After receiving information that British police had started to arrest ex-users of OiNK in the on-going ‘Operation Ark Royal’, we published an article on Friday. We had been sitting on this story while we negotiated with our sources to be able to include as much information as possible, without compromising their situation. We are now in a position to offer more information.
It seems the music industry’s desire to paint OiNK as a criminal network focused on the ruination of the music business, has so far led them to direct the police into arresting users who allegedly pre-released albums, i.e shared albums before their stated retail release date. As mentioned in our previous article, there are no laws in the UK which give extra gravity to pre-release cases, but the music industry seems keen to portray this type of copyright infringement as being much more serious. It has been their theme since the day of the original raid and shutdown of OiNK.
Many observers have been questioning for some time now why the police are involved in this case when it’s believed users of the site committed only civilly actionable offenses at best. It’s clear that simple copyright infringement isn’t what the music industry has in mind.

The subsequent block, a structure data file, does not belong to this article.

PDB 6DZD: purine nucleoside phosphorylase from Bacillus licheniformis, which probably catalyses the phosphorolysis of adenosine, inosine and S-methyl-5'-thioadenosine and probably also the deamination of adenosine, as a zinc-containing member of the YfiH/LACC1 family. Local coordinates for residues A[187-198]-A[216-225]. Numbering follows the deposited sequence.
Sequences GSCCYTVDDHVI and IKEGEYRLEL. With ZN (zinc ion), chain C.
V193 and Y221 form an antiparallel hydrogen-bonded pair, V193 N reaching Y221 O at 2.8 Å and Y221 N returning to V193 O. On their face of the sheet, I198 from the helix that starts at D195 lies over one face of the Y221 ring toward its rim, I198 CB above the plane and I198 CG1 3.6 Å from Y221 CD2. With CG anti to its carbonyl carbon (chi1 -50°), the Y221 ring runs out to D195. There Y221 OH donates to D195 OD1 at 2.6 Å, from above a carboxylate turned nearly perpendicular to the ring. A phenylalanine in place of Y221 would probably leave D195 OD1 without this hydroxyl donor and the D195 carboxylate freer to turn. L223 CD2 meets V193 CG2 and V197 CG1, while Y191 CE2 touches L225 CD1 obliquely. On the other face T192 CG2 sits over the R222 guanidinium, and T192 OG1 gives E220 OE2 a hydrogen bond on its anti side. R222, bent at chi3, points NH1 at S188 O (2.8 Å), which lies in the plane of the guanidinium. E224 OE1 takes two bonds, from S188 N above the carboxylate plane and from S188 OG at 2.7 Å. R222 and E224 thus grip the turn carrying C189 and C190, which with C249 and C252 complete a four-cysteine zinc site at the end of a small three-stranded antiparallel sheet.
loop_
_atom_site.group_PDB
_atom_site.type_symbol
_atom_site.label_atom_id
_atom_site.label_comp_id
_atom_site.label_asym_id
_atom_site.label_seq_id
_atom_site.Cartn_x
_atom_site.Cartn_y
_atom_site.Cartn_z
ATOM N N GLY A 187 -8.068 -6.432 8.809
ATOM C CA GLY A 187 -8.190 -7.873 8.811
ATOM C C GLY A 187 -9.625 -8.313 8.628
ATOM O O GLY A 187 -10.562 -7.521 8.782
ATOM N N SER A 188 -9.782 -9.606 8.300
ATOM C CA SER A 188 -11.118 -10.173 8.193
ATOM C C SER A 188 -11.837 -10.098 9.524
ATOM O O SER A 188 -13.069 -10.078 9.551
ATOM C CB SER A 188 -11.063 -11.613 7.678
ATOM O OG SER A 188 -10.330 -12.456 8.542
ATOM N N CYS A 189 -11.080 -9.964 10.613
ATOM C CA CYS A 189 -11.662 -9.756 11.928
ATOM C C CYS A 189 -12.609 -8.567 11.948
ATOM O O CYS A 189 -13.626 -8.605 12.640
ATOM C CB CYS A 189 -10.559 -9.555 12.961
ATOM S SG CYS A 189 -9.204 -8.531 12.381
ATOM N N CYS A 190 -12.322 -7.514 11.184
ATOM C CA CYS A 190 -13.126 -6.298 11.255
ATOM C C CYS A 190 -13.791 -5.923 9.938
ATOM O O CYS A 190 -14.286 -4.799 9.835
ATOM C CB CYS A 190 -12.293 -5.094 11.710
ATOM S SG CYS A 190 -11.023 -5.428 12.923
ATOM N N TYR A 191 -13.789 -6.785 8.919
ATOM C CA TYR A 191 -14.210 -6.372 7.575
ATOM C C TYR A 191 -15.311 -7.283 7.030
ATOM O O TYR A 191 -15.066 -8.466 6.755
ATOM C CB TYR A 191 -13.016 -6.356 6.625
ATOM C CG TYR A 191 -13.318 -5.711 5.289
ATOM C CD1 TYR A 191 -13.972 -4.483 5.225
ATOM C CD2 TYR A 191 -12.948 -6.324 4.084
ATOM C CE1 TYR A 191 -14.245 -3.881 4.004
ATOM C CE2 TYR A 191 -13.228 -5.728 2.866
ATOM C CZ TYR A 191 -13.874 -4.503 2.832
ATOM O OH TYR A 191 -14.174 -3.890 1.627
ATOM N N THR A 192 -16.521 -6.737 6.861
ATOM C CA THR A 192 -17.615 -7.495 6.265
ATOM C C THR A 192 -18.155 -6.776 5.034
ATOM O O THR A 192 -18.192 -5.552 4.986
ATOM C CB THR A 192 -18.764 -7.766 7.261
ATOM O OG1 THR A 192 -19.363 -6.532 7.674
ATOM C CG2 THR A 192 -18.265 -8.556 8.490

Those accused were visited by detectives involved with ‘Operation Ark Royal’, sometimes accompanied by local police. After identification, they were arrested under suspicion of “Conspiracy to Defraud the Music Industry”, told that they were not alone and that police would be arresting and interviewing more people in connection with the case. Suspects were then taken to their local police station for questioning and required to provide DNA samples and fingerprinting.
During their interview the suspects were asked all about OiNK, their understanding of the purpose of the site and what they did as a user there. The police were also keen to discover if these alleged pre-releasers personally knew OiNK admin, Alan Ellis, which of course – like the majority of OiNK members – they didn’t.
The police have been asking the suspects for their account details on OiNK. The police are in possession of user account names and email addresses registered on the site, but were keen for the suspects to provide their passwords, adding weight to the belief that user’s passwords were successfully encrypted with a salted MD5 hash.
Suspects were then released on bail while the police went to make further enquiries. It is believed that those arrested will have to appear at a designated police station on the same day that Alan Ellis is to answer his bail, July 1st 2008. So far, Cleveland Police haven’t responded to our request for information.
A really nice gesture has been made by the team of solicitors working on behalf of OiNK administrator Alan Ellis. They have offered free legal support to certain arrested individuals.